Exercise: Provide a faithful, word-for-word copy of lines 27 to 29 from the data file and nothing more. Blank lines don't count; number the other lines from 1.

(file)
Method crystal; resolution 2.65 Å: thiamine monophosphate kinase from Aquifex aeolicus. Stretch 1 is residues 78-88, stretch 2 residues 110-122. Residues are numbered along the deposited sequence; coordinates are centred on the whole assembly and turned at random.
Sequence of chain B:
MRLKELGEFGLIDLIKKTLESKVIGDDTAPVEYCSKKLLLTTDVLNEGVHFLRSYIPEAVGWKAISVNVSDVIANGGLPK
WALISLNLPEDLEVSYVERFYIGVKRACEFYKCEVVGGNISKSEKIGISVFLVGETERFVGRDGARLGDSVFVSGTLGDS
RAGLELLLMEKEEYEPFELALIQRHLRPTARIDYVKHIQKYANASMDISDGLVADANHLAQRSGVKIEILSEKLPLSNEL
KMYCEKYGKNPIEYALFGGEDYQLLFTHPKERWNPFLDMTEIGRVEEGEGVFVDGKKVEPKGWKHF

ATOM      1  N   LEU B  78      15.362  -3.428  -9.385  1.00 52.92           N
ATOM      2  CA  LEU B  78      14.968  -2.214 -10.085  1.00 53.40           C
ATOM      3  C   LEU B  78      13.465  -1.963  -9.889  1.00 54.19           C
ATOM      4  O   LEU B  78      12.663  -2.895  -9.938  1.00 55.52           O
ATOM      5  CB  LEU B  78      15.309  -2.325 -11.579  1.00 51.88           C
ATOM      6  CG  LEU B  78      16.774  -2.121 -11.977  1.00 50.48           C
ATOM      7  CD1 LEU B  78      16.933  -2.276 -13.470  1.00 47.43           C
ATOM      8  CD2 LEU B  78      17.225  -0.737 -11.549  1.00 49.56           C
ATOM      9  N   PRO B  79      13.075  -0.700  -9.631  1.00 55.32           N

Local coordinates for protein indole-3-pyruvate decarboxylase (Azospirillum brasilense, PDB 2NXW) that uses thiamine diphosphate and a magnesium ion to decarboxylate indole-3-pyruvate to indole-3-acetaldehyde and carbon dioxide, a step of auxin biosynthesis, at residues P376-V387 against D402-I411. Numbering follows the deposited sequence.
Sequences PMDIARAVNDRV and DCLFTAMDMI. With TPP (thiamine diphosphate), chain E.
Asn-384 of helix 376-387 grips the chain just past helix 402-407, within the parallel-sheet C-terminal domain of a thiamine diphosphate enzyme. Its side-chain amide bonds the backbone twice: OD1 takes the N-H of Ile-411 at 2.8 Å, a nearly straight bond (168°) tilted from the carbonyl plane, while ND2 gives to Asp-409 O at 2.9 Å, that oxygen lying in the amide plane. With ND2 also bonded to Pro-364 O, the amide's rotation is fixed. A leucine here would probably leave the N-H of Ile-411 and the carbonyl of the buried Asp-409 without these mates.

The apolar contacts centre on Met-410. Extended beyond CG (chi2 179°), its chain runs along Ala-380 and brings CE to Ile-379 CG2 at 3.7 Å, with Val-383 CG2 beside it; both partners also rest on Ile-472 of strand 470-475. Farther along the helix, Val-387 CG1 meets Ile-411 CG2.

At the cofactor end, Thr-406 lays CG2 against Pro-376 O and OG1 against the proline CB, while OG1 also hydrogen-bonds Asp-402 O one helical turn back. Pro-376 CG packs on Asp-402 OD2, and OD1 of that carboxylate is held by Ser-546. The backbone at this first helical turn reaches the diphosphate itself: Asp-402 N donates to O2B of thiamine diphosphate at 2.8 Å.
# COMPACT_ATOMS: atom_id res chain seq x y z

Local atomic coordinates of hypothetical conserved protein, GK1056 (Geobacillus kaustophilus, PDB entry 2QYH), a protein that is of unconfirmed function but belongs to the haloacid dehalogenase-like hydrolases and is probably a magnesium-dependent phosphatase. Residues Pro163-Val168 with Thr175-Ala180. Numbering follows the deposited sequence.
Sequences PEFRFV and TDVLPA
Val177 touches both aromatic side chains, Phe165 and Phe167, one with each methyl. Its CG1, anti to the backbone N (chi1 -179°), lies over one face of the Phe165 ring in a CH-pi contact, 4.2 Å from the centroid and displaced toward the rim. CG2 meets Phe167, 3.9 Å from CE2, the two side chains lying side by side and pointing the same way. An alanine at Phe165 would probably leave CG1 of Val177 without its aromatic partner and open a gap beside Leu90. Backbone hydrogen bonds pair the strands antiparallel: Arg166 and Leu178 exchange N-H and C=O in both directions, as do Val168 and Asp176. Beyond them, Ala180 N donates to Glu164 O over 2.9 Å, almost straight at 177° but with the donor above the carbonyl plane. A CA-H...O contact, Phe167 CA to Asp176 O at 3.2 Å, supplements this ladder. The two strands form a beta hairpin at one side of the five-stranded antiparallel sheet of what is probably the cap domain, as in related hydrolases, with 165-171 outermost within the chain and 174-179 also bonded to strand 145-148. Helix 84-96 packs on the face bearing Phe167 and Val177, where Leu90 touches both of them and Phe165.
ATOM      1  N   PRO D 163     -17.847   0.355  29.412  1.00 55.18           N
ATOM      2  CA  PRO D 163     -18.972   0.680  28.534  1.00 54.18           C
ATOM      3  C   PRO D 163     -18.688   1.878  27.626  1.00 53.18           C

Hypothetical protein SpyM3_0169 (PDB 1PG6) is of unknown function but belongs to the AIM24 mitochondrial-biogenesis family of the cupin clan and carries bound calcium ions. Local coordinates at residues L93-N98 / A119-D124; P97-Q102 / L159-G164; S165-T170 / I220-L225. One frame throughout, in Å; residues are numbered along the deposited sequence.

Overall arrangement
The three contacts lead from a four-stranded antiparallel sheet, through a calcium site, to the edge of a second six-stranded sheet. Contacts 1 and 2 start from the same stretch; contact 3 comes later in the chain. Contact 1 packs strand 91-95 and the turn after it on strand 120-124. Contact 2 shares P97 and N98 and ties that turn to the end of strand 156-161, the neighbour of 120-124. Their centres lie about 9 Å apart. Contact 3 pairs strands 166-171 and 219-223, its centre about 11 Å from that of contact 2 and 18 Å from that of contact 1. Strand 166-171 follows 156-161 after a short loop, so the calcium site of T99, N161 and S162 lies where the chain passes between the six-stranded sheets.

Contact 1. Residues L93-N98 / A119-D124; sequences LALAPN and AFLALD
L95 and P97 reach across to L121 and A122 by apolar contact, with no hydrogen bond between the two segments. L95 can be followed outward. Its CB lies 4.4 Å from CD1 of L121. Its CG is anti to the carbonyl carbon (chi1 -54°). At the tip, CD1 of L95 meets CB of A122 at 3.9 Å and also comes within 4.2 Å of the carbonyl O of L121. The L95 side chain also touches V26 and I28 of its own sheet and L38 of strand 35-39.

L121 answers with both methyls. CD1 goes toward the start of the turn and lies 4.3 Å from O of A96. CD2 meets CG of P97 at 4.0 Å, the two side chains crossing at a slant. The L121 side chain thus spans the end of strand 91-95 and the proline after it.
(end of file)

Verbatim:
ATOM      3  C   PRO D 163     -18.688   1.878  27.626  1.00 53.18           C

Hypothetical protein SpyM3_0169 (PDB 1PG6) is of unknown function but belongs to the AIM24 mitochondrial-biogenesis family of the cupin clan and carries bound calcium ions. Local coordinates at residues L93-N98 / A119-D124; P97-Q102 / L159-G164; S165-T170 / I220-L225. One frame throughout, in Å; residues are numbered along the deposited sequence.

Overall arrangement